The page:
“That this nation—under God—shall have a new birth of freedom. That Government of the people, by the people, for the people, shall not perish from the earth.”1
|These words concluded the Gettysburg Address. They received no thunderous applause or immediate praise,2 and after giving, “a few appropriate remarks”3 to honor those who died in the recent battle, Lincoln left without event. Yet those few words forever changed a nation. Ironically, Lincoln never intended to say, “Under God.” They do not appear in his original drafts.4 In the spur of the moment, Lincoln—a man who never professed Christianity5—felt strongly enough about the phrase to end his speech with the mention of God. To those who heard it, the ad lib meant nothing, washed away in the sea of that day’s speeches, but to Americans today the words mean everything. Less than a year after Lincoln’s speech the motto “In God We Trust” first appeared on U.S. currency,6 and upon creation of the Pledge of Allegiance in 1942, the words “Under God” were added in Lincoln’s honor.7 The idea of America as one nation under God caught on quickly with the American people. Continue reading|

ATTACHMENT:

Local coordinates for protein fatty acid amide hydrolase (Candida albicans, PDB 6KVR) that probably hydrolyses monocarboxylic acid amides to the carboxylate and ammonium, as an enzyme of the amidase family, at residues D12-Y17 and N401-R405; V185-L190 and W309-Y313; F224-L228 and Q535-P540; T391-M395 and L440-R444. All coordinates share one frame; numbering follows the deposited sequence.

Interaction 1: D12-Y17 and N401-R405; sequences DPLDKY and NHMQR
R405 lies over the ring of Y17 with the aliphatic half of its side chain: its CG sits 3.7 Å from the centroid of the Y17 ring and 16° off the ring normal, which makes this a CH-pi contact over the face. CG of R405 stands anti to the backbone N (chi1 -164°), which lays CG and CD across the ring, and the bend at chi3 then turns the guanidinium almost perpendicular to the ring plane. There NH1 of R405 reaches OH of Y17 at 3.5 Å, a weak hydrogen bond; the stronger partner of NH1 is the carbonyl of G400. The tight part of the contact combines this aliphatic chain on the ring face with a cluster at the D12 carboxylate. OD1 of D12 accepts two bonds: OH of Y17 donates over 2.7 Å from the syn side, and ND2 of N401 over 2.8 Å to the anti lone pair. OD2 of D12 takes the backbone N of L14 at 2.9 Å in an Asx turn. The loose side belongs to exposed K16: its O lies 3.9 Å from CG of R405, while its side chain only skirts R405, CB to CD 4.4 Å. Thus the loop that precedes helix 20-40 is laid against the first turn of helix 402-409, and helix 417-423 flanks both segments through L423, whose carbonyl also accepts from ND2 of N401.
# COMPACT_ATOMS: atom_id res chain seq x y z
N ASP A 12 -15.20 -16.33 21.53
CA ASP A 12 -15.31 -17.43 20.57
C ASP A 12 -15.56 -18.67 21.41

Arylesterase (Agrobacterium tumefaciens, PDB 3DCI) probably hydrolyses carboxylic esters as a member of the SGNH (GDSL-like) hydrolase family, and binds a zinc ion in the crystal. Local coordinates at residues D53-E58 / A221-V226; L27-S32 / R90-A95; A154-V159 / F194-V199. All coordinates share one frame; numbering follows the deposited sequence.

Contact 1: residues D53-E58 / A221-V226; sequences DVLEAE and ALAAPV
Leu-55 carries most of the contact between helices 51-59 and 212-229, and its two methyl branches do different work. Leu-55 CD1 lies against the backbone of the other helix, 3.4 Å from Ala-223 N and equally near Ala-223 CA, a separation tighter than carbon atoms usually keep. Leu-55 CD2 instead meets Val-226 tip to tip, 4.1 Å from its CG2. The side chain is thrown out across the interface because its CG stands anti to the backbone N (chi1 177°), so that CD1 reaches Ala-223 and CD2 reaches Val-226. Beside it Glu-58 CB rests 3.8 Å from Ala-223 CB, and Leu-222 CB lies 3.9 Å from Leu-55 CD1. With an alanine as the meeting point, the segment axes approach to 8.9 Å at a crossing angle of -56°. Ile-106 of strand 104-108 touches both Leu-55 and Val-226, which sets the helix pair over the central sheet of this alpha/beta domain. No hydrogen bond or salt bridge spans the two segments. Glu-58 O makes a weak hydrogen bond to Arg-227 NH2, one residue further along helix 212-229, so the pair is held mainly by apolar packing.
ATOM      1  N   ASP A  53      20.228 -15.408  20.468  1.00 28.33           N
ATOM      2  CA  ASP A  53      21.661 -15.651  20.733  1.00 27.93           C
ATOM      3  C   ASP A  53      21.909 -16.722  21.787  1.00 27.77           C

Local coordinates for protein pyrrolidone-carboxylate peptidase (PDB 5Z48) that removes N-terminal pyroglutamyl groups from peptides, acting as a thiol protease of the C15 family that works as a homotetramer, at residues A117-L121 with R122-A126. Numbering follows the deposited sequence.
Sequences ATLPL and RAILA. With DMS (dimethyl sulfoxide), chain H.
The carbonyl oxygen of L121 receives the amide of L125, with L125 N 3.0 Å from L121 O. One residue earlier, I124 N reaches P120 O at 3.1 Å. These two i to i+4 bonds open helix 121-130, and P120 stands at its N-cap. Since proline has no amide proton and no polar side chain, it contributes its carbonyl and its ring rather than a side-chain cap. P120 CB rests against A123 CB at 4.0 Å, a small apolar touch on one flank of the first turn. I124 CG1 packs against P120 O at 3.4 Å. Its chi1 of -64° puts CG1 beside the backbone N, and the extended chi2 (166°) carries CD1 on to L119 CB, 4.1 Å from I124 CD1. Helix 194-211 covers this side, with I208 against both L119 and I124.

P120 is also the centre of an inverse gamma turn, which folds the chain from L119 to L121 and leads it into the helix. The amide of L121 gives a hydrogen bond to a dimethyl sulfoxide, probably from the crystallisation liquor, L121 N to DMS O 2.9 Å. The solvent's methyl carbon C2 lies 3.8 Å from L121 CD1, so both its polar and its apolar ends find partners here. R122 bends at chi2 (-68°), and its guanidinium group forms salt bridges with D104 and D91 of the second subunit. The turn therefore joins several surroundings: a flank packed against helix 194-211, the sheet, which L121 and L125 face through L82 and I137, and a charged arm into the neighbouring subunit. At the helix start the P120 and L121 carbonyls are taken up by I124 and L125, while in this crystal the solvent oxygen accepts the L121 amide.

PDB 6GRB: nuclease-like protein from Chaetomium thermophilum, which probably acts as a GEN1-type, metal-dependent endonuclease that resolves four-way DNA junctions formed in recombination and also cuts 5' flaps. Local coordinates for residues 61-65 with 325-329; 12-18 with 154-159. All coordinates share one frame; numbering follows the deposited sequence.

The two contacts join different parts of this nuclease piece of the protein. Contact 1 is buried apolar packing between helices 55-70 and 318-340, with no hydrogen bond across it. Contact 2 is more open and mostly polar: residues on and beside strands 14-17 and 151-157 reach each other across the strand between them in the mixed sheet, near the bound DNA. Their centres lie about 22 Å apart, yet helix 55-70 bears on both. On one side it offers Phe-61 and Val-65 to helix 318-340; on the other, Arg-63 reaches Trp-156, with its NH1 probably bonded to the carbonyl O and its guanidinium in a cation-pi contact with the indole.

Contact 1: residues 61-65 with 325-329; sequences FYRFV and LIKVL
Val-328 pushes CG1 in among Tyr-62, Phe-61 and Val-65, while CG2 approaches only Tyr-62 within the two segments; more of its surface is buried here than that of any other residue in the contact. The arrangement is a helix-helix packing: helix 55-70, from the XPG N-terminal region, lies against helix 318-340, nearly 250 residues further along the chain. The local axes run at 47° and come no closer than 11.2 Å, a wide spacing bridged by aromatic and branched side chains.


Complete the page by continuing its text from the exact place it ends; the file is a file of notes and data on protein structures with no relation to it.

Wade was raised in a Christian church, and grew up never questioning its tenets. However, while Wade could explain that salvation from sin is only possible through Jesus Christ, it was not until his senior year of high school that he actually repented of his sin and put all of his faith and hope in Christ for salvation. His pastor played a major role in his conversion. Having truly found Christ for the first time, he exhibited zealous joy and conviction. He graduated high school and wanted to pursue whatever profession would allow him to love Christ the most, so becoming a pastor seemed the likely option. The more he thought about it, the more the ambition fortified in his mind. He would love the opportunity to be the influence on others that his pastor was on him, but he was also open to involvement in missions, biblical counseling, or any other full-time, vocational ministry. This desire became so strong the he was eventually convinced that he was called to pastoral ministry. His church was happy to see his newfound enthusiasm, and encouraged his desires. So Wade applied for the necessary student loans and enrolled in Bible college to begin pursuing his ambition of being a pastor. Continue reading
|With graduation quickly approaching I have the privilege of writing to you this final editor’s note for the 2012-2013 academic year. You could say that this is my farewell piece because very soon I will be graduating and moving on from MBI-Spokane. So, this is my final opportunity to address you as both your fellow student and as your editor-in-chief.